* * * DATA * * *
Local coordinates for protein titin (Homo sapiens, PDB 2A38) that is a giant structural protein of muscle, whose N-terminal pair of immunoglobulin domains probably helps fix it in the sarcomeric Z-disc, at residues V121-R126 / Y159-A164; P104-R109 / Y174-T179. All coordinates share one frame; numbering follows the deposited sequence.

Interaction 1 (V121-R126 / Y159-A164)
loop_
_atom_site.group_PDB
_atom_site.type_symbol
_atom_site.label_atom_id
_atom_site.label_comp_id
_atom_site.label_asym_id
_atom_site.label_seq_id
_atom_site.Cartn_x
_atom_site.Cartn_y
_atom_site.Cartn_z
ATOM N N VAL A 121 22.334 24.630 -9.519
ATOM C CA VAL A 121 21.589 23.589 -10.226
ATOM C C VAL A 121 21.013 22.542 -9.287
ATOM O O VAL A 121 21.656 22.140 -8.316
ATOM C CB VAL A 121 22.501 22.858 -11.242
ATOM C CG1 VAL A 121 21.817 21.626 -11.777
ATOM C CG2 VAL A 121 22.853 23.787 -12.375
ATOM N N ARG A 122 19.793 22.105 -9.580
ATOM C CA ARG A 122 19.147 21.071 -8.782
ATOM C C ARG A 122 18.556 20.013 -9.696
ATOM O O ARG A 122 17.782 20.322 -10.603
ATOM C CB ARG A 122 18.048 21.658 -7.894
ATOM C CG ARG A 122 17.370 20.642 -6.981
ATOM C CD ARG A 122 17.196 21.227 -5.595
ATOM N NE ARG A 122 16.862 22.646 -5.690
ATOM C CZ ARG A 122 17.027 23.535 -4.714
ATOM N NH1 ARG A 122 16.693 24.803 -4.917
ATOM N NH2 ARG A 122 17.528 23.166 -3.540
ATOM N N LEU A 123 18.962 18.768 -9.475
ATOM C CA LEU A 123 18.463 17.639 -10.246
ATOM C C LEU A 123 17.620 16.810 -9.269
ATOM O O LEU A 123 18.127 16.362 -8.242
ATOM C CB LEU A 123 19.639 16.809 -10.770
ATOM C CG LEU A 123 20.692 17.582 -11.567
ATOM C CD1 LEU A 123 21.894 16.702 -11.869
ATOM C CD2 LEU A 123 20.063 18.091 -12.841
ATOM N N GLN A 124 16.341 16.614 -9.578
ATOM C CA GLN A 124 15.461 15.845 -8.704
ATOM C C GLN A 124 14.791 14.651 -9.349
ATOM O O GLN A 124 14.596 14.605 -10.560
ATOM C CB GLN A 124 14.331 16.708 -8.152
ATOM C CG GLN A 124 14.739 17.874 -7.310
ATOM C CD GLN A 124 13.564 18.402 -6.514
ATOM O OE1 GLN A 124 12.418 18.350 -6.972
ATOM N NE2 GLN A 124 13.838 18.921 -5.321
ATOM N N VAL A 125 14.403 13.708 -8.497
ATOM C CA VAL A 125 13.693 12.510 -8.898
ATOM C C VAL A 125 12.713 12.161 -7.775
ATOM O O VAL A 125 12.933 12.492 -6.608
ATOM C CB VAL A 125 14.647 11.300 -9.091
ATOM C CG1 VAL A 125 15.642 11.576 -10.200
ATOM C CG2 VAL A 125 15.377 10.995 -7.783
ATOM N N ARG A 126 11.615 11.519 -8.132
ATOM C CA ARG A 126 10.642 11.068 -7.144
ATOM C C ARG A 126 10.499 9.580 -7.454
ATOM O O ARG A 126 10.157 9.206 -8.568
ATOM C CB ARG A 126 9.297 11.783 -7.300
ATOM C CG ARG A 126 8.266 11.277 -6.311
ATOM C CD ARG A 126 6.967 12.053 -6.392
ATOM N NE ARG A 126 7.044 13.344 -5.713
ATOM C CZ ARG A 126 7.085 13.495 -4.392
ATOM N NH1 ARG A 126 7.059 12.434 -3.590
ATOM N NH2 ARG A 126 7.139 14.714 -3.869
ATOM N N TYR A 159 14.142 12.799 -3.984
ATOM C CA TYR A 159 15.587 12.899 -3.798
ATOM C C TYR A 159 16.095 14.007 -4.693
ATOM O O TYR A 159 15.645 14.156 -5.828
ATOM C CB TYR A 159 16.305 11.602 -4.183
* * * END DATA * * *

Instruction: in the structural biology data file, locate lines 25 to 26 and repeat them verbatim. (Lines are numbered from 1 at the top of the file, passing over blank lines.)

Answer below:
ATOM C CG ARG A 122 17.370 20.642 -6.981
ATOM C CD ARG A 122 17.196 21.227 -5.595